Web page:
With the days getting warmer and the shift to t-shirt weather underway, it seems a fitting time to talk about summer mastitis. Summer mastitis is defined as an intramammary infection of the non-lactating udder seen in warmer months; basically, it is a problem for your dry cows and your maiden heifers.
The main bacteria that cause summer mastitis is Trueperella pyogenes, but Streptococcus dysgalactiae, Peptococcus indolicus and Fusobacterium necrophorum are often also involved in the disease process and can worsen the damage to the udder.
The head fly (Hydrotaea irritans) is the main vector of this disease, as they carry the bacteria between cows. However, teat damage through irritation or trauma, or that one pesky cow in the herd that goes round sucking teats, can also cause outbreaks of this costly disease.
Summer mastitis is usually quite acute and can lead to death due to the toxic nature of the disease if it is not identified and treated rapidly. Treatment is aimed at saving the cow and it is unlikely that the affected quarter will be saved. Conversely, sometimes the disease goes unnoticed in heifers and leads to them calving in with blind quarters. Outbreaks of the disease can be seen, which is incredibly frustrating and costly. As with every disease prevention is better than the cure so…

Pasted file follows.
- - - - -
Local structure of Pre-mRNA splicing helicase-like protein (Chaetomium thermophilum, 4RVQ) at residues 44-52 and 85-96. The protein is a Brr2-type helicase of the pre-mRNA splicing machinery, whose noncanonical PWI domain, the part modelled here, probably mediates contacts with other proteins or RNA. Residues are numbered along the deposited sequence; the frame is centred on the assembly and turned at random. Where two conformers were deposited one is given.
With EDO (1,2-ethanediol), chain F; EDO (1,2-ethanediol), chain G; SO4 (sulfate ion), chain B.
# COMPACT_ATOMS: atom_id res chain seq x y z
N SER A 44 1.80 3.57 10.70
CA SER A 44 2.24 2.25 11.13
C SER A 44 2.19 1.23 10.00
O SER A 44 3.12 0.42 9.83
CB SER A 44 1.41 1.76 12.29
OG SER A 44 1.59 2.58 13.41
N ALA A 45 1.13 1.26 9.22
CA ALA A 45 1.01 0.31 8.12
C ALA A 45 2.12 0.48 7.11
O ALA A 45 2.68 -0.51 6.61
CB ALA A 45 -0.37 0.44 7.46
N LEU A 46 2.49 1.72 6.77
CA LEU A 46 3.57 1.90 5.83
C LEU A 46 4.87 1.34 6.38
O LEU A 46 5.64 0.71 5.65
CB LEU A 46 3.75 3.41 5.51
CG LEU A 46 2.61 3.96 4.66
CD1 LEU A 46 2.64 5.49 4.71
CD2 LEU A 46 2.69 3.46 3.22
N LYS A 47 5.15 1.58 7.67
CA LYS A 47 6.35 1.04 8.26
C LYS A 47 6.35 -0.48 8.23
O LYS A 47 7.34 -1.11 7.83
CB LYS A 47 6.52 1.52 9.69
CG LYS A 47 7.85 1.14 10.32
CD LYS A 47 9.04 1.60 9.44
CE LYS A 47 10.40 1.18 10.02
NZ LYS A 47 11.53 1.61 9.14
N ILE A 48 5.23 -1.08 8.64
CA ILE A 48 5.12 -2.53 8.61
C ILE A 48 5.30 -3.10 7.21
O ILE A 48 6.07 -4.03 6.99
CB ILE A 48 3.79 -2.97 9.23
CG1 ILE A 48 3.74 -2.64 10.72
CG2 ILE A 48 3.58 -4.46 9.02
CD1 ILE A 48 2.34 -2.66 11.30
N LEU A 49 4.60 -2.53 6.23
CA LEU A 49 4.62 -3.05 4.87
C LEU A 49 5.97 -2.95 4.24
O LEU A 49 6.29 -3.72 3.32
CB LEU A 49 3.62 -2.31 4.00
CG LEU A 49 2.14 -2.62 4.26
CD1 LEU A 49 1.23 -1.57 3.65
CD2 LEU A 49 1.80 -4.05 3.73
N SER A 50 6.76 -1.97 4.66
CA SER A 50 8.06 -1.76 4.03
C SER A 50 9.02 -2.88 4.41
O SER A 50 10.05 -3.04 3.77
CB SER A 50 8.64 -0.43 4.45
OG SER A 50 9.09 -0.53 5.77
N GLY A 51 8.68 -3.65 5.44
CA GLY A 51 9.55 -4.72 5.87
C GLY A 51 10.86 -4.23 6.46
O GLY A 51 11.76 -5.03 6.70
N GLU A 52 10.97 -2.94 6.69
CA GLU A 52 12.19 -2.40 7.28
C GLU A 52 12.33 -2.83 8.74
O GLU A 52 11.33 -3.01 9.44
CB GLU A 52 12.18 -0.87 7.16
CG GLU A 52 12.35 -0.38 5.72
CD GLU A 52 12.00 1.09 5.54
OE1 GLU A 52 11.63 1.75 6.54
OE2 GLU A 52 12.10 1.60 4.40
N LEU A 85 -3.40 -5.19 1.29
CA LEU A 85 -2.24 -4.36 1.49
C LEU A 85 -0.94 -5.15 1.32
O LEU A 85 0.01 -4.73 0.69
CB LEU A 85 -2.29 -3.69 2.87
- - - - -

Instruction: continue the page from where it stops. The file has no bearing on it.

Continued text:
What should you look out for?
- Swollen teats, often with flies feeding around them
- Separation from the rest of the group, often lame, dull, anorexic and a significantly raised temperature
- Udder swelling shows the progression of the disease. Udder is swollen and hard with foul-smelling yellow secretions
- Without treatment, abortion or death can follow
Here are our top three tips for reducing summer mastitis:
Reducing nuisance fly numbers will reduce the risk of them carrying the bacteria from udder to udder. There are numerous ways to reduce fly numbers.
This includes chemical control (pour ons, sprays, ear tags) or biological control using friendly flies (parasitic wasps – more info can be found in our March newsletter or by chatting to us)
Flies love to congregate in certain areas of your fields, including under trees and along the hedgerows; places your cows also love to go for some shade when it gets hot! Additional risks come from fields with thistle growth or poached areas. Try to avoid problem fields, or at least avoid overstocking them.
Teat sealant (including your heifers!)
Teat sealant provides a physical barrier to prevent bacteria on the teat from travelling up the teat canal and causing the infection in the first place. Applying sealant to maiden heifers also has shown to be protective. If this is not something you already do, please speak to your vet about exploring this idea, as it is not without risk.
Does it occur outside of fly season?
There can be less typical cases that occur outside of the main fly season in the milking herd. It’s possible that some heifers will have what we call a “blind” quarter which is highly likely to be a result of summer mastitis – but with less obvious symptoms.
- Check teats regularly for teat lesions. If any are identified, treat and keep those animals separate from the rest of the group.
- Teat sealants can also help reduce the chance of this type of infection.
- Flies contribute to the spread of the disease, so it’s important to control flies where possible – especially around the udder.